ABSTRACT: The existence of multiple migration tactics within a population has been observed for several fish species, and they may contribute differentially to adult recruitment. Relative contribution by juveniles using the same habitats on different schedules is variable; therefore, understanding and conserving this diversity should be important to fisheries managers. We investigated adult recruitment by two distinct juvenile migration tactics in several spawning populations of stream-type Chinook Salmon Oncorhynchus tshawytscha in Idaho: those leaving the spawning grounds as subyearlings during June through November (downstream rearing, or DSR, type) and those emigrating from natal areas 1 year after emergence (natal reach rearing, or NRR, type). The DSR type had greater juvenile abundance in all populations, although the NRR type exhibited better survival from the natal reach to the migratory corridor. The DSR type had greater survival from smoltification to adult return to freshwater compared with the NRR type. More DSR emigrants than NRR emigrants returned to freshwater as adults, although the difference was influenced by cohort and population. Adult recruits to stream-type Chinook Salmon populations in Idaho are comprised mostly of DSR emigrants, i.e., fish that dispersed from their natal habitats and reared in reaches downstream. This finding is ubiquitous, although the size of the effect depends on cohort and population. We demonstrated that juvenile Chinook Salmon in Idaho do indeed use downstream rearing habitats effectively, thereby increasing recruitment of adults back to the spawning gravels in these populations. This study illustrates how dispersive life histories are essential to achieve the full productive potential of migratory stream fish populations.Received March 31, 2014; accepted July 16, 2014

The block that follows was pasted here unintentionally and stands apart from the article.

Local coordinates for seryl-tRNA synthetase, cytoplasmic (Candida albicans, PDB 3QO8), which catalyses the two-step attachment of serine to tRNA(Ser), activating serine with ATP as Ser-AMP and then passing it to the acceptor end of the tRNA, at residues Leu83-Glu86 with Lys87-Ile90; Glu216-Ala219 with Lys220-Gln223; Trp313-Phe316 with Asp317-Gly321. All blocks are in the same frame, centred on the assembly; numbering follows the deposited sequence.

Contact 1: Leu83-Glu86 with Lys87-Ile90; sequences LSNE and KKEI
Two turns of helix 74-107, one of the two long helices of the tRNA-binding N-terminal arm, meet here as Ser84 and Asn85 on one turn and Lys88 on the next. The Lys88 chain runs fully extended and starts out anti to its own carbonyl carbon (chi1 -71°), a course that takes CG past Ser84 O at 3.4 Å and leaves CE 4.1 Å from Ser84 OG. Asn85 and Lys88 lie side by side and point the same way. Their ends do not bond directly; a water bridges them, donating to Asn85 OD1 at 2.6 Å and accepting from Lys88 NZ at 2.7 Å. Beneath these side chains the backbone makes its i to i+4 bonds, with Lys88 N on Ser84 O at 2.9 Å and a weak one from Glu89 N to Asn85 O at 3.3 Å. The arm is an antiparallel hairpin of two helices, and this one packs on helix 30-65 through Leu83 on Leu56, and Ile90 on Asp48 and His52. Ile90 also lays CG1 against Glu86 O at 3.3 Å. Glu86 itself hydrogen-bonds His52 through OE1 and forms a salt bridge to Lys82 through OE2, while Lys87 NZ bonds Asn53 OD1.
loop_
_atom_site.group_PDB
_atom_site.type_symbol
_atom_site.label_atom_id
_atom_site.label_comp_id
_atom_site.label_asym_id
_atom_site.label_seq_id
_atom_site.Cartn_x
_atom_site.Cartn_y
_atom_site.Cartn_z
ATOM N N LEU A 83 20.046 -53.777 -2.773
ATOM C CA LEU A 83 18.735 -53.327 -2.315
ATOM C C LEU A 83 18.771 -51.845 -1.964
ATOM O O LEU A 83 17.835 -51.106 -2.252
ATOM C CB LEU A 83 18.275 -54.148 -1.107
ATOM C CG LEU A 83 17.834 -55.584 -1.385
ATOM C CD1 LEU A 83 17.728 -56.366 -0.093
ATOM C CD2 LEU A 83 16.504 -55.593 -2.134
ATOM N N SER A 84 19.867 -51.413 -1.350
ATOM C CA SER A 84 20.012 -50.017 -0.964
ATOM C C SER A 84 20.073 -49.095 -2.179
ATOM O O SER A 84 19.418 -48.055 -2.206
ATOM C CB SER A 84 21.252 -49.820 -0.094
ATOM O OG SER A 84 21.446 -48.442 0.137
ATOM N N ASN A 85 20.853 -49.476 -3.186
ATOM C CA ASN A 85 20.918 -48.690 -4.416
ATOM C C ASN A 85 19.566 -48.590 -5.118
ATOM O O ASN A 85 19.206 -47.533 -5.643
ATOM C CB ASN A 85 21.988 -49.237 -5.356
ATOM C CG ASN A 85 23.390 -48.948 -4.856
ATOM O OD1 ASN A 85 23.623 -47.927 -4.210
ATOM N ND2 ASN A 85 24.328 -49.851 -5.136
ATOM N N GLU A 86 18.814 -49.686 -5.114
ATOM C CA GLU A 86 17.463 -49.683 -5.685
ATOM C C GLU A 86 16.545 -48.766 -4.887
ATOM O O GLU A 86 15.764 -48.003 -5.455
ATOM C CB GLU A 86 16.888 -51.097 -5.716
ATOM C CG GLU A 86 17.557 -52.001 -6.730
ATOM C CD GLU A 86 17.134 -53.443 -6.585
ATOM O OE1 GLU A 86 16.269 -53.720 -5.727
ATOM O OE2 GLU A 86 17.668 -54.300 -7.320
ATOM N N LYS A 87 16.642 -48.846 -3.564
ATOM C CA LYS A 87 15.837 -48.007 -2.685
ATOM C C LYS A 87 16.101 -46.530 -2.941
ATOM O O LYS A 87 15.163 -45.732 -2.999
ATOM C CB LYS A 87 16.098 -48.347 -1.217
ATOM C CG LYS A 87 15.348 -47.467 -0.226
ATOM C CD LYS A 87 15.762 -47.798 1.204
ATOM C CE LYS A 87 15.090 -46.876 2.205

Transactions of the American Fisheries Society 11/2014; 143(6).
  • [Show abstract] [Hide abstract]